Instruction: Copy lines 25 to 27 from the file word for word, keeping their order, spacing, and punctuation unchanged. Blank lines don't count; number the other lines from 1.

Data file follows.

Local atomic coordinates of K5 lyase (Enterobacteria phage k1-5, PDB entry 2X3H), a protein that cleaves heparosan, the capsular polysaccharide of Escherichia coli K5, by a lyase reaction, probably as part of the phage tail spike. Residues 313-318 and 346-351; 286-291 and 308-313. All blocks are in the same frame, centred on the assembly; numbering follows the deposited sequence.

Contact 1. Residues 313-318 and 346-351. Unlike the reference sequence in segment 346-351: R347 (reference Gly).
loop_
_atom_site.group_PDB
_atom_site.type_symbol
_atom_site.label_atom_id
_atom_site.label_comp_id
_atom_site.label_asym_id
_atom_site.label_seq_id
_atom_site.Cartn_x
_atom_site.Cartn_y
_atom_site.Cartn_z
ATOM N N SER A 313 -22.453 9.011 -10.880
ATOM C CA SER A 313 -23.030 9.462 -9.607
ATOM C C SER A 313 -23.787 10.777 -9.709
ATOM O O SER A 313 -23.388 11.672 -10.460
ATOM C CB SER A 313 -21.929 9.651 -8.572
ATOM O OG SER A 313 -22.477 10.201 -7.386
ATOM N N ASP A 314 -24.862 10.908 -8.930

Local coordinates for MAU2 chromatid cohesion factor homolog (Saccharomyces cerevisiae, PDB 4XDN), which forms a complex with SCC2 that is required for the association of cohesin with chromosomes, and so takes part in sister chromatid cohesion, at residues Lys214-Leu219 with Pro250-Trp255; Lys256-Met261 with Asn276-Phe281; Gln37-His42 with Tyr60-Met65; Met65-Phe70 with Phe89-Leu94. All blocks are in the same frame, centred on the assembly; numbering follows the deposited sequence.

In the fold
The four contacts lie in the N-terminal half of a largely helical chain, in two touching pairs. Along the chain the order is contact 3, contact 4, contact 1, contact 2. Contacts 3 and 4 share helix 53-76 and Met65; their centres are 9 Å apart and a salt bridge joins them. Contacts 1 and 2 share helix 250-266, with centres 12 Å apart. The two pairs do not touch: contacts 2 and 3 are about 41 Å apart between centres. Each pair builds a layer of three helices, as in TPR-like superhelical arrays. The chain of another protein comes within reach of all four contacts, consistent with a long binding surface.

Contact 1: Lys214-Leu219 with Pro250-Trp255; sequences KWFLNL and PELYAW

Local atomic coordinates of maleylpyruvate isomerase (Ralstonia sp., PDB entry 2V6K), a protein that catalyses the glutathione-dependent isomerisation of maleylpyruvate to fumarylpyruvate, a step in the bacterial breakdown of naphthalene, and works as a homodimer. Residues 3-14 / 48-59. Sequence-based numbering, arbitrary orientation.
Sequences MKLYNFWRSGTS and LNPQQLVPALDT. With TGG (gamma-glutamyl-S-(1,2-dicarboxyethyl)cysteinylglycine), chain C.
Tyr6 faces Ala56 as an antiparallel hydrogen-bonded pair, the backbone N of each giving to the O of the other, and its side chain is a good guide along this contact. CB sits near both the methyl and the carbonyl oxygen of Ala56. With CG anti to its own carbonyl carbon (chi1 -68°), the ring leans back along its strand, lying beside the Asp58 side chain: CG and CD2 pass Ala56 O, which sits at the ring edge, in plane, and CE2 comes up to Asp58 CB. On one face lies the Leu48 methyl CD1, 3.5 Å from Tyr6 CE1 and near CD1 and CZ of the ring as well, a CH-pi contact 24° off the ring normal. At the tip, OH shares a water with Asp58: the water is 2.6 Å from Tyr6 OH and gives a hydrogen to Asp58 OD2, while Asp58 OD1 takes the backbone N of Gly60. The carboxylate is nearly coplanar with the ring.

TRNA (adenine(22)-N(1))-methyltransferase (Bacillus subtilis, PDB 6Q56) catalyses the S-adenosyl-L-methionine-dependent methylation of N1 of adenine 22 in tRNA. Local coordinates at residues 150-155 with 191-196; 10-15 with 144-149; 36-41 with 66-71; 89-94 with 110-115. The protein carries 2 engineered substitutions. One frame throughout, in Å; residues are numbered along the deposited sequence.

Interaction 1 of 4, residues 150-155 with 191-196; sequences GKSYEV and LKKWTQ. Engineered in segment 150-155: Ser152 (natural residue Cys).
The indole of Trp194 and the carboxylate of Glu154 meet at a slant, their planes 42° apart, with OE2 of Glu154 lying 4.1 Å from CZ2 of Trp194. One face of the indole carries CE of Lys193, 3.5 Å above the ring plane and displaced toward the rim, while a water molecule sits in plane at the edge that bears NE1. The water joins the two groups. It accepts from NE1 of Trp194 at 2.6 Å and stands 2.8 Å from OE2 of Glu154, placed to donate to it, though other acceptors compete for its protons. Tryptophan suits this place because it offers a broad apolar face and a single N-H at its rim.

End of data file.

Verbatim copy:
Sequences MKLYNFWRSGTS and LNPQQLVPALDT. With TGG (gamma-glutamyl-S-(1,2-dicarboxyethyl)cysteinylglycine), chain C.
Tyr6 faces Ala56 as an antiparallel hydrogen-bonded pair, the backbone N of each giving to the O of the other, and its side chain is a good guide along this contact. CB sits near both the methyl and the carbonyl oxygen of Ala56. With CG anti to its own carbonyl carbon (chi1 -68°), the ring leans back along its strand, lying beside the Asp58 side chain: CG and CD2 pass Ala56 O, which sits at the ring edge, in plane, and CE2 comes up to Asp58 CB. On one face lies the Leu48 methyl CD1, 3.5 Å from Tyr6 CE1 and near CD1 and CZ of the ring as well, a CH-pi contact 24° off the ring normal. At the tip, OH shares a water with Asp58: the water is 2.6 Å from Tyr6 OH and gives a hydrogen to Asp58 OD2, while Asp58 OD1 takes the backbone N of Gly60. The carboxylate is nearly coplanar with the ring.

TRNA (adenine(22)-N(1))-methyltransferase (Bacillus subtilis, PDB 6Q56) catalyses the S-adenosyl-L-methionine-dependent methylation of N1 of adenine 22 in tRNA. Local coordinates at residues 150-155 with 191-196; 10-15 with 144-149; 36-41 with 66-71; 89-94 with 110-115. The protein carries 2 engineered substitutions. One frame throughout, in Å; residues are numbered along the deposited sequence.